The gearbox provides a selection of gears for different driving conditions: standing start, climbing  a hill, or cruising on level surfaces. The lower the gear, the slower the road wheels turn in relation  to the engine speed.


The constant-mesh gearbox


The gearbox is the second stage in the transmission system, after the clutch. It is usually bolted to 

the rear of the engine, with the clutch between them.


Modern cars with manual transmissions have four or five forward speeds and one reverse, as well  as a neutral position.


Syncromesh disengaged


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The gear turns freely on a bush, rotated by a meshing gear on the layshaft. The synchromesh 

unit, splined the the mainshaft, rests near by.


Synchromesh engaged


image


The fork moves the synchromesh towards the selected gear. Friction surfaces synchronise the 

shaft speeds, and synchromesh and gear lock together.


Constant-mesh four-speed gearbox


The gears are selected by a system of rods and levers operated by the gear lever. Drive is 

transmitted through the input shaft to the layshaft and then to the mainshaft, except in direct drive 

- top gear - when the input shaft and the mainshaft are locked together.


image


Gear ratios 

Neutral


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All the gears except those needed for reverse are 

constantly in mesh. The gears on the output shaft revolve freely around it, while those on the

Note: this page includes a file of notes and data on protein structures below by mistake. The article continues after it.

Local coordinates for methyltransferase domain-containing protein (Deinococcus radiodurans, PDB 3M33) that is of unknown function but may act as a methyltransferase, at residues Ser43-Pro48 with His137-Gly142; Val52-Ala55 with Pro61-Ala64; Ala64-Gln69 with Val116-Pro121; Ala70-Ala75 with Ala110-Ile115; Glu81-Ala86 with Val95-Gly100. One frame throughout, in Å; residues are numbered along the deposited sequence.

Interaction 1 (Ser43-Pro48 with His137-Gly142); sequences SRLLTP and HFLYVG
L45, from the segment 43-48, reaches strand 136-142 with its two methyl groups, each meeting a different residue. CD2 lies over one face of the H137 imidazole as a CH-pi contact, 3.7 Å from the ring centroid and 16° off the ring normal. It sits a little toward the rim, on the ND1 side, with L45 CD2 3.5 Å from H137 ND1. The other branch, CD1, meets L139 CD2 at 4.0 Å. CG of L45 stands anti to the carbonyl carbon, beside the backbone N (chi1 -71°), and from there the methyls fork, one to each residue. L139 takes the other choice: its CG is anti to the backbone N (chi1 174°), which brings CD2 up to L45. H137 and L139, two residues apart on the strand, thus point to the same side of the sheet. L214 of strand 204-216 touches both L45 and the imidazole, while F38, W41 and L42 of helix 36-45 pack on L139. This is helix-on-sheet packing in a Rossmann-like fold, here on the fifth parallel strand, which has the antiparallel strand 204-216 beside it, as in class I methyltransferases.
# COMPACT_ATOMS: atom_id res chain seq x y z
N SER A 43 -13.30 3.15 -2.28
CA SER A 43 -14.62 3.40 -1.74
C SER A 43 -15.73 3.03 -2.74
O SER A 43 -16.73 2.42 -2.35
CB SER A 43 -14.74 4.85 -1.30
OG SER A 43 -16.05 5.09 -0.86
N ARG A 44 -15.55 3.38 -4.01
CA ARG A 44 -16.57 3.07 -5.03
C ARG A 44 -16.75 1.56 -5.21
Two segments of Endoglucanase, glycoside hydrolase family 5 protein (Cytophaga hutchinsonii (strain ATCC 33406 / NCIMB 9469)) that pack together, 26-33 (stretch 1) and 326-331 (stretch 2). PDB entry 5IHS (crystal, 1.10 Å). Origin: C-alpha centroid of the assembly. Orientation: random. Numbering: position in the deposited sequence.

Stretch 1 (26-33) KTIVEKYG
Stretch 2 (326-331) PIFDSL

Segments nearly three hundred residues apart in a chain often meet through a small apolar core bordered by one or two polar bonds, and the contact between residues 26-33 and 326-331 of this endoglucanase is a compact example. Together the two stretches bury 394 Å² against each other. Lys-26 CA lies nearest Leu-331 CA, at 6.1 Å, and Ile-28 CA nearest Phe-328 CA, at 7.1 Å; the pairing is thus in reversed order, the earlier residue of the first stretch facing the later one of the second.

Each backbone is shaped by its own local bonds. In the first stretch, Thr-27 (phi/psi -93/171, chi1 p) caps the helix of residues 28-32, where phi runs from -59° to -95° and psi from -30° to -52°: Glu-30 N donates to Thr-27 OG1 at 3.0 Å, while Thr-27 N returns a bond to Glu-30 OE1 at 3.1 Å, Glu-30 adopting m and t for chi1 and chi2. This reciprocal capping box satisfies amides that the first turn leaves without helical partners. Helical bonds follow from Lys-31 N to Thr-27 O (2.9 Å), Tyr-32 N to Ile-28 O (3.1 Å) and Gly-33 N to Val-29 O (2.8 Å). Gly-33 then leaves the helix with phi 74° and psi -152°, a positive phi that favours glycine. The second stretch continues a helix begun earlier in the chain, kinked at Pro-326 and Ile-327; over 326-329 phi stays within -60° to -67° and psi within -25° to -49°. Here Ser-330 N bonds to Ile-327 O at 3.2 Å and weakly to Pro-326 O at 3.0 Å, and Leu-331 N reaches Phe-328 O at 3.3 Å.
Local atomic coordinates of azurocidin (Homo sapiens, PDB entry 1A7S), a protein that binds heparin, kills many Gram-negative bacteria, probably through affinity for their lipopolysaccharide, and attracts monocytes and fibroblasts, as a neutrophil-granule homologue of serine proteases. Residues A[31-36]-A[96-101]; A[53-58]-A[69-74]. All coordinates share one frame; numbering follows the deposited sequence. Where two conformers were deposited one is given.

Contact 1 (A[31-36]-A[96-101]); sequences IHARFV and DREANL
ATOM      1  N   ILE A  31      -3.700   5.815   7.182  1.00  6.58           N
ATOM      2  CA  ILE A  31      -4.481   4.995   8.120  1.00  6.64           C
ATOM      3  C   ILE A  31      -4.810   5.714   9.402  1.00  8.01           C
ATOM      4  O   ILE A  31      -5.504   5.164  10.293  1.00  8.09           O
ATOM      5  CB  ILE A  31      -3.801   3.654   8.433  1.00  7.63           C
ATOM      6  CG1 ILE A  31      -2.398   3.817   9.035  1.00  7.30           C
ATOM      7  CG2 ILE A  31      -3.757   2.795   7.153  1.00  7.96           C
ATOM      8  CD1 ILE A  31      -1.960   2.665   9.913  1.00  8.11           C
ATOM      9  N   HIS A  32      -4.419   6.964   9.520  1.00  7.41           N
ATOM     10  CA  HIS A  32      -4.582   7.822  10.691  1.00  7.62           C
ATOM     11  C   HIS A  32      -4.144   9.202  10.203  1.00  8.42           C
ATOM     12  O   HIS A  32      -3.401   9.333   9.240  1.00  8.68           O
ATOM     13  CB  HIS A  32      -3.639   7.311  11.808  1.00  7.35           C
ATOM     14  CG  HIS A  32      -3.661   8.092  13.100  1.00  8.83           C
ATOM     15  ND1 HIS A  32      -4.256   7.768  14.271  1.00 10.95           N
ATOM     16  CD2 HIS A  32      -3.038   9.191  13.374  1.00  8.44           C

layshaft are fixed. No drive is being transmitted.


First gear


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In first gear, the smallest gear on the layshaft (with the 

fewest teeth) is locked to it, passing drive through the largest gear on the mainshaft, giving high 

torque and low speed for a standing start.


Second gear


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In second gear, the difference in diameter of the gears 

on the two shafts is reduced, resulting in increased road speed and lower torque increase. The 

ratio is ideal for climbing very steep hills.


Fourth gear


image

In fourth gear, the input shaft and mainshaft are locked 

together, providing 'direct drive': one revolution of the propellor shaft for each revolution of the 

crankshaft. There is no increase in torque.


Reverse

image

For reversing, an idler gear is interposed between gears 

on the two shafts, causing the mainshaft to reverse direction. Reverse gear is usually not 

synchronised.



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